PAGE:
Lizzie Ball has played with some of the biggest names in music, including Brian Wilson, Kanye West, Adele and Nigel Kennedy, as well as founding Classical Kicks — an innovative approach to performance that allows musicians from the worlds of rock, jazz, pop and hip-hop to bring classical music to a broad and diverse audience. Ahead of her upcoming performance at Art Out Loud, she discusses the enduring influence of artist Frida Kahlo, her work with long-term collaborator Morgan Szymanski and what visitors to Chatsworth can look forward to.
LIZZIE BALL PHOTOGRAPHED BY SILVIA CRUZ.
Frida Kahlo is one of the most enigmatic artists of the 20th Century. What drew you towards devising a show around her life and work?
I've been having a love affair with Latin America for many years, but Mexico is the place I'm most intoxicated by. Morgan Szymanski, the guitarist who's accompanying me with this show is Mexican born — and we've been collaborating for almost fifteen years. The more research I did in to Frida Kahlo, the more I began to realise she is present in the lives of so many of us. Frida's image is as familiar as that of the iconic one of Che Guevara; you can find them on almost every street corner wall graffiti or in every gift store in Latin America.
We were touring in Mexico when I got the call from Sheron at Art Out Loud inviting me to come and do something musical, which was a huge and great privilege as I had previously associated the festival with the visual arts and literature. Because I was in Mexico at the time, I had developed a deeper understanding of the country and the culture and I realised this was the subject I wanted to explore. So I went to Frida Kahlo's house, Casa Azúl, which they've now turned into museum honouring her, and it just did something to me. I was actually in tears the whole way round. It was her house and it's exactly as she left it, which is so powerful. Some rooms are now a gallery, but the bedroom, her studio, the garden — are all left intact. The kitchen is full of amazing pottery as she loved to cook, and there is a pebbled mural on the wall that reads 'Frida' and 'Diego'. I got a lump in my throat walking round and imagining this woman, and all that she went through with her deeply challenging medical and personal history.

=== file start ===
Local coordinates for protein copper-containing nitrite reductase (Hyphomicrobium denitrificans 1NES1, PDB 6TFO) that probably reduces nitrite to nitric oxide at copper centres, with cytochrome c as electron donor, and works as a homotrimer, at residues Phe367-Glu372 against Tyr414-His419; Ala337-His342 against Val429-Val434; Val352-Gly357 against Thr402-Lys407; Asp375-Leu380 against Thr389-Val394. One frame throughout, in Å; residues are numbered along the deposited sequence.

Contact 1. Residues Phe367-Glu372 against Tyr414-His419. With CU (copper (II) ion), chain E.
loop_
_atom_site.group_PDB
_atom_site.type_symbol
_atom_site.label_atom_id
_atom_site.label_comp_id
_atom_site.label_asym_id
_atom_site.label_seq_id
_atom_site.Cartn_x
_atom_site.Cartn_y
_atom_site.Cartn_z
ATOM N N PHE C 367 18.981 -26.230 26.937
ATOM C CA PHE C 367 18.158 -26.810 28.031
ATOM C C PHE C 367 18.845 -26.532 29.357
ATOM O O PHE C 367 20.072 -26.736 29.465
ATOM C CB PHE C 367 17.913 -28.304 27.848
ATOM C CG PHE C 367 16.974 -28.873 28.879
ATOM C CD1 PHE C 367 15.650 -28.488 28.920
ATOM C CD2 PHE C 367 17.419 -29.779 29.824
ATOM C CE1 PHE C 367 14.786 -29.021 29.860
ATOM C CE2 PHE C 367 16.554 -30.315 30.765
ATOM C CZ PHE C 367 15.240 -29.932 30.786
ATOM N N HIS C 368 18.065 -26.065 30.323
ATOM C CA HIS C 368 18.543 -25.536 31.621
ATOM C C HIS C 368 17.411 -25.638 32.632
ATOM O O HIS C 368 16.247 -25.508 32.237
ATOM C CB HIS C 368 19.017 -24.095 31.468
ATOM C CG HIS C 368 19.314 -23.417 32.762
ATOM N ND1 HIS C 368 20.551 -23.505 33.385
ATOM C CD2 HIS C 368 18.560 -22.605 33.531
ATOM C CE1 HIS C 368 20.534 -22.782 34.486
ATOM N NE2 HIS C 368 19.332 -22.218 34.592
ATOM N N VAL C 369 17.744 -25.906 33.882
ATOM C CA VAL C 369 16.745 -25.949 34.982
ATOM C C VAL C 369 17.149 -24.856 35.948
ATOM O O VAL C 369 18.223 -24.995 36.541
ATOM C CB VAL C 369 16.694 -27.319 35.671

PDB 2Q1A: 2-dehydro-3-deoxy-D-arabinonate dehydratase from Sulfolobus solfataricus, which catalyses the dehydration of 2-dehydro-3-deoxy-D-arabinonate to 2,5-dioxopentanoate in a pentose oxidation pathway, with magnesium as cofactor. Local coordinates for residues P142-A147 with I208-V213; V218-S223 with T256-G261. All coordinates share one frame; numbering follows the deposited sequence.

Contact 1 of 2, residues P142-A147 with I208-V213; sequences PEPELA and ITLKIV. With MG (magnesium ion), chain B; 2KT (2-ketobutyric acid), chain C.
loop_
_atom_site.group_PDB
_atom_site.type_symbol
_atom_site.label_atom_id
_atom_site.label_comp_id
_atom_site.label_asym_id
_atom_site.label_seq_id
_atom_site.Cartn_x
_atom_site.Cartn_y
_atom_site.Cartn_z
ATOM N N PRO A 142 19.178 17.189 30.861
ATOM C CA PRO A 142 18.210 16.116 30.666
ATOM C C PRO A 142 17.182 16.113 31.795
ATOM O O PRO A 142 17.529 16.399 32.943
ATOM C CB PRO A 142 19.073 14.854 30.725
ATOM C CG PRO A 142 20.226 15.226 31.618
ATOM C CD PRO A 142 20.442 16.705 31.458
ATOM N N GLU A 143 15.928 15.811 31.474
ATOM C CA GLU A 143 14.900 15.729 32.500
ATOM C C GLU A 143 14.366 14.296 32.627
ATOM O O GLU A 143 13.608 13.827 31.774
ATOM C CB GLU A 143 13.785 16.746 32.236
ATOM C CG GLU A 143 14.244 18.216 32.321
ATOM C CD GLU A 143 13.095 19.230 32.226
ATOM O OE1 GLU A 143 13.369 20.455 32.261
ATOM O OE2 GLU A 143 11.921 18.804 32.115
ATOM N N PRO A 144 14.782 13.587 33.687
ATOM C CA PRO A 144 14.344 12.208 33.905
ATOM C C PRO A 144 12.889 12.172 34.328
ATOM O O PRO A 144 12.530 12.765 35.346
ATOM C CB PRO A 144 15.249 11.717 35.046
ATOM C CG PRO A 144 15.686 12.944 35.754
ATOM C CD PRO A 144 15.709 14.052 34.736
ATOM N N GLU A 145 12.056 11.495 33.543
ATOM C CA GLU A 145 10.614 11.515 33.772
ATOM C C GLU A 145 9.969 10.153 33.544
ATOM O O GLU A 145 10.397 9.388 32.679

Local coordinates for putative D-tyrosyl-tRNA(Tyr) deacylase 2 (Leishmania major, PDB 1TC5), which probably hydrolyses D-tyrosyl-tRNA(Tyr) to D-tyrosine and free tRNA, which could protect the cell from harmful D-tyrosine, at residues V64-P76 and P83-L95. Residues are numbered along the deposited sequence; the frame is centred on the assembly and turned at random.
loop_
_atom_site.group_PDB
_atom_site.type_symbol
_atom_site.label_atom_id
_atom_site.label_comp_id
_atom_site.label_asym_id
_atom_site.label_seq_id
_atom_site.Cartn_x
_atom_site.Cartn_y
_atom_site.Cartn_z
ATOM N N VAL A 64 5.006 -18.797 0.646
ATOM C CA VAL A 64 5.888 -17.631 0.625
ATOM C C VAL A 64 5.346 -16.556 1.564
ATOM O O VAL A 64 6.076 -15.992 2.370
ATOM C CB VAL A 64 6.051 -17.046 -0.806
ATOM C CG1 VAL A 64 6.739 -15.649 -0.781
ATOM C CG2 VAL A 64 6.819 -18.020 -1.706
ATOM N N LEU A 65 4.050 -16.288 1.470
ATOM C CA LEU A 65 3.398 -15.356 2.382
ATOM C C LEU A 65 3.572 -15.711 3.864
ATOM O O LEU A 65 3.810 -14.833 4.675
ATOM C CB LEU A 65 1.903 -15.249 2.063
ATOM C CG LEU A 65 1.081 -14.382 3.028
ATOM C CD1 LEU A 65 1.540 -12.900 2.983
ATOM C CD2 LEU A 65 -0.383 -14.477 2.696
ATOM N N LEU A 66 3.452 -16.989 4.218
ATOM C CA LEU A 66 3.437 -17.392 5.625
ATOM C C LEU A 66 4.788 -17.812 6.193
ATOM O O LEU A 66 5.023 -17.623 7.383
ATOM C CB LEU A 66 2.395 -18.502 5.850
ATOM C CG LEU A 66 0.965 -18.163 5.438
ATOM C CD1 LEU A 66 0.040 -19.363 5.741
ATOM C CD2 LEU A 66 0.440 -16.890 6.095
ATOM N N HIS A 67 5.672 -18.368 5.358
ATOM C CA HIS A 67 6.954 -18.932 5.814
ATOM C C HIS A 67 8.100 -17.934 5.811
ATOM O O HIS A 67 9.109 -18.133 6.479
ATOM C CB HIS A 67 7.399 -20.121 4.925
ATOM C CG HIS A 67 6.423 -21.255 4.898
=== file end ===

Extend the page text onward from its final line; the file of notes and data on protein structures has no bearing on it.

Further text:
THE KICTHEN AT CASA AZÚL, MEXICO CITY. PHOTOGRAPH MIGUEL TOVAR. COURTESY MUSEO FRIDA KAHLO.
I rang Sheron up in the middle of the garden and said: "I'm going to do the show on Frida, to tell her story from a musical angle." Frida was a woman of the people and would be more likely found in a bar singing songs with the locals than at the Palace of Fine Arts in Mexico City. She wasn't that bothered about high society, more about looking inward. I recently read an article by Brigid Delaney covering the 2016 Frida Kahlo and Diego Riverea exhibition in New South Wales, New Zealand, that discussed her as the first 'Selfie' superstar, with her almost obsessive painting of self-portraits as well as her love of photography and being photographed by others (including her own father, a professional photographer, from a young age) as many times as she was.
FRIDA KAHLO WEARING A MEXICAN FOLK COSTUME, CIRCA 1950. © HULTON ARCHIVE/GETTY IMAGES.
What can visitors to Art Out Loud expect from the show?
It is partly a talk, but punctuated with references to the important moments of her life and her influence with songs and pieces of music that have a direct relationship not only with her life, but with some of her paintings themselves. Some of the references are Mexican folk songs that are to Mexico what Danny Boy is to Ireland; anthemic local songs that would have been sung by everyone from the man in the street to the King. These are folkloric songs that tie to the imagery and ideas she suggests in her paintings. Between Morgan and I we found some really fascinating stories that will cover the stages of her life: the relationship with Diego Rivera, looking at her as a female icon and her encounters with other figures such as Leonora Carrington. Carrington's cousin, the author Joanna Moorhead has written so wonderfully about both women in her book The Surreal Life of Leonora Carrington. We will also look at her amazing relationship with fashion and her wardrobe, and how this affected so much of her art and life.
LIZZIE BALL AND MORGAN SZYMANSKI IN MEXICO. PHOTO: TANIA ESQUIVEL.
You mentioned that Frida is an iconic figure who resonates with so many people globally. What do you think her cultural legacy is?
The final part of the talk will talk about her outward influence. Many visual artists and musicians have been inspired by her — famously Madonna is one of her biggest fans and collectors, and Coldplay were inspired to write their hit single Viva La Vida by her last painting of the same title, so the playlist for the show will include things that people recognise. Her influence is far-reaching, and to be honest, the hardest challenge is what to leave out of the show! It truly is a universal approach to music.
Lizzie Ball and Morgan Szymanski will perform Viva la Vida con Frida: A musical journey through the life, times and art of Frida Kahlo as part of Art Out Loud at Chatsworth House on Friday 22 September. You can book tickets here.
Art Out Loud runs from 22—24 September 2017 at Chatsworth House, and is proudly sponsored by Sotheby's.